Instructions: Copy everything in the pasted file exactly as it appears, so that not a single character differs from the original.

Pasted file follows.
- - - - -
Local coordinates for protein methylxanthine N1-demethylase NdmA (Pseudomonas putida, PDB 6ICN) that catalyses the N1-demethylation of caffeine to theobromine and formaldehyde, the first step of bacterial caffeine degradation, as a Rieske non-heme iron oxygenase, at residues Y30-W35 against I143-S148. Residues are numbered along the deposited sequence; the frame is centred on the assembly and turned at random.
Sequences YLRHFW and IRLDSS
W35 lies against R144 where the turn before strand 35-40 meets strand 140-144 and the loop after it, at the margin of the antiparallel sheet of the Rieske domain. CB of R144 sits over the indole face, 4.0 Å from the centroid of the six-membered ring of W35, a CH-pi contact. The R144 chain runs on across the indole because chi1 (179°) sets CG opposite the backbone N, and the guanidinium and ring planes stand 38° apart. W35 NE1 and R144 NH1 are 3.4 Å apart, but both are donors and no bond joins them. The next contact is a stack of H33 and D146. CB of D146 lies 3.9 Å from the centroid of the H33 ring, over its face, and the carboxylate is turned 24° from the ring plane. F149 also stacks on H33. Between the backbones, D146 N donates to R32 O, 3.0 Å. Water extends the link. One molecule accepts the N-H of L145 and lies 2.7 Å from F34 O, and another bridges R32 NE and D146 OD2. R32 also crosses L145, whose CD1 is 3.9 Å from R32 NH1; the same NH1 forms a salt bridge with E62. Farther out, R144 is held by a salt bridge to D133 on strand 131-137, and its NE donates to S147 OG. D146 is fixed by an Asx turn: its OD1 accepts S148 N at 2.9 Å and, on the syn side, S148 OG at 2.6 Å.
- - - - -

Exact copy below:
Local coordinates for protein methylxanthine N1-demethylase NdmA (Pseudomonas putida, PDB 6ICN) that catalyses the N1-demethylation of caffeine to theobromine and formaldehyde, the first step of bacterial caffeine degradation, as a Rieske non-heme iron oxygenase, at residues Y30-W35 against I143-S148. Residues are numbered along the deposited sequence; the frame is centred on the assembly and turned at random.
Sequences YLRHFW and IRLDSS
W35 lies against R144 where the turn before strand 35-40 meets strand 140-144 and the loop after it, at the margin of the antiparallel sheet of the Rieske domain. CB of R144 sits over the indole face, 4.0 Å from the centroid of the six-membered ring of W35, a CH-pi contact. The R144 chain runs on across the indole because chi1 (179°) sets CG opposite the backbone N, and the guanidinium and ring planes stand 38° apart. W35 NE1 and R144 NH1 are 3.4 Å apart, but both are donors and no bond joins them. The next contact is a stack of H33 and D146. CB of D146 lies 3.9 Å from the centroid of the H33 ring, over its face, and the carboxylate is turned 24° from the ring plane. F149 also stacks on H33. Between the backbones, D146 N donates to R32 O, 3.0 Å. Water extends the link. One molecule accepts the N-H of L145 and lies 2.7 Å from F34 O, and another bridges R32 NE and D146 OD2. R32 also crosses L145, whose CD1 is 3.9 Å from R32 NH1; the same NH1 forms a salt bridge with E62. Farther out, R144 is held by a salt bridge to D133 on strand 131-137, and its NE donates to S147 OG. D146 is fixed by an Asx turn: its OD1 accepts S148 N at 2.9 Å and, on the syn side, S148 OG at 2.6 Å.